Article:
Warning Signs & Tips for Long-Distance Elder Caregivers
How do I know Mom's okay?
Aging Wisely receives many calls from family members all across the United States who have concerns about an elderly relative(s) living in Clearwater/Tampa Bay. Sometimes there has been a crisis such as a fall or hospitalization, or the loved one is trying to find out what eldercare resources and aging services exist in Florida. Many times the son or daughter is just concerned about Mom or Dad, perhaps after a recent visit in which things seem to have changed.
We have previously shared some resources to help caregivers with this topic:
Warning Signs for Family Members (Am I in Denial about Potential Problems?) & Resources to Help
10 Warning Signs of Dementia/Alzheimer's Disease
Tips for Long-Distance Caregivers: What to do on a visit with your aging loved one
Signs and Symptoms of Depression in Older Adults
With the holidays (and wintery weather up north), this is a time of year when many long-distance family members visit their loved ones in Florida so we felt it was important to revisit this topic and offer some advice and tips. If you notice any of the signs in the articles above or see major changes in your loved one, it may be time to consider setting up an eldercare consultation, getting a geriatric care management assessment and/or bringing in some in-home senior care to ensure safety and wellbeing.
Here are some pointers about how you can prepare to handle concerns as a long-distance caregiver:
• Ask your parent, for planning purposes, if they are willing to introduce you to key professionals who you may have to interact with in case of an emergency or change. Find out for example, if your parent is willing, what various doctors' offices need so that you are permitted to receive information (a healthcare surrogate document is important for you to act on someone’s behalf, but you may also need to assist your parent while he or she is still competent and typically the doctor’s office has a privacy form on which the patient can permit access). Get contact information for professionals such as your parent’s financial advisor and CPA and get introduced or attend an appointment if feasible.
• Has your parent executed advanced planning documents to allow someone to step in to make decisions when needed?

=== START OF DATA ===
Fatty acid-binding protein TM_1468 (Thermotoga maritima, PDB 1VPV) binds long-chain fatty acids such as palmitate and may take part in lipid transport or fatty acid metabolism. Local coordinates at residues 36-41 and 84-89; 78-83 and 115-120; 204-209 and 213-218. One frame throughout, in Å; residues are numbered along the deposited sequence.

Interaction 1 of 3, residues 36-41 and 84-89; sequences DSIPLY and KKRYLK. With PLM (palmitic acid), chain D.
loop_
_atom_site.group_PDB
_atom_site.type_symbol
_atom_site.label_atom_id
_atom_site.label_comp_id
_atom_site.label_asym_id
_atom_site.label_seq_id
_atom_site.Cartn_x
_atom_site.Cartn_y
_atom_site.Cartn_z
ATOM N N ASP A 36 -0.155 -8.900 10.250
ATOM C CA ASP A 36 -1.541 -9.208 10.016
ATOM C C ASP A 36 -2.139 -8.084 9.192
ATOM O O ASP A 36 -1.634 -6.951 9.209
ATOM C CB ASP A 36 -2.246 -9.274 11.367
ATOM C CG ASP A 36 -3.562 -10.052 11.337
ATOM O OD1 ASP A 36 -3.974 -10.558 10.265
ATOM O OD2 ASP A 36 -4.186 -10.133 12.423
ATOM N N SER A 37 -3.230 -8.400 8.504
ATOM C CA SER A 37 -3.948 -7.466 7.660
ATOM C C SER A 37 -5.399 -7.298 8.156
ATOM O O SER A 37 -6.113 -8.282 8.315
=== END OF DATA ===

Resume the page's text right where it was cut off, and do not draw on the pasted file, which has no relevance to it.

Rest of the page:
• Is your parent close with neighbors? Make sure they have your contact information in case of an emergency. Be conscious of not relying unrealistically on neighbors, however.
• Does your parent have a File or Vial of Life? This is information posted for emergency personnel, which includes emergency contact persons, medications, and conditions/diagnoses. Your local fire department and the Red Cross can usually provide the File or Vial of Life (The Vial is a medication-like vial that goes inside the refrigerator with the information inside, and a red dot to alert medical personnel that it is there, whereas the File of Life is a magnetic pouch which is placed on the refrigerator door). You may also contact Aging Wisely and we can provide you a complimentary File of Life.
• Consider installing a personal emergency response system (system to call for help).
• What type of plan do you have in place for checking in? Consider setting up a schedule of visits with various family members as well as checking in via telephone. A home health caregiver coming in weekly can also help ensure someone is there regularly and can help your parent with tasks he or she finds difficult.
Noticed some concerns on your recent visit or call with your elderly parent? Want to talk to someone about how to address your concerns with your loved one? Think it may be time to get a geriatric assessment to really get a pulse on how your aging parent is managing?
Contact Aging Wisely for answers, advice and peace of mind.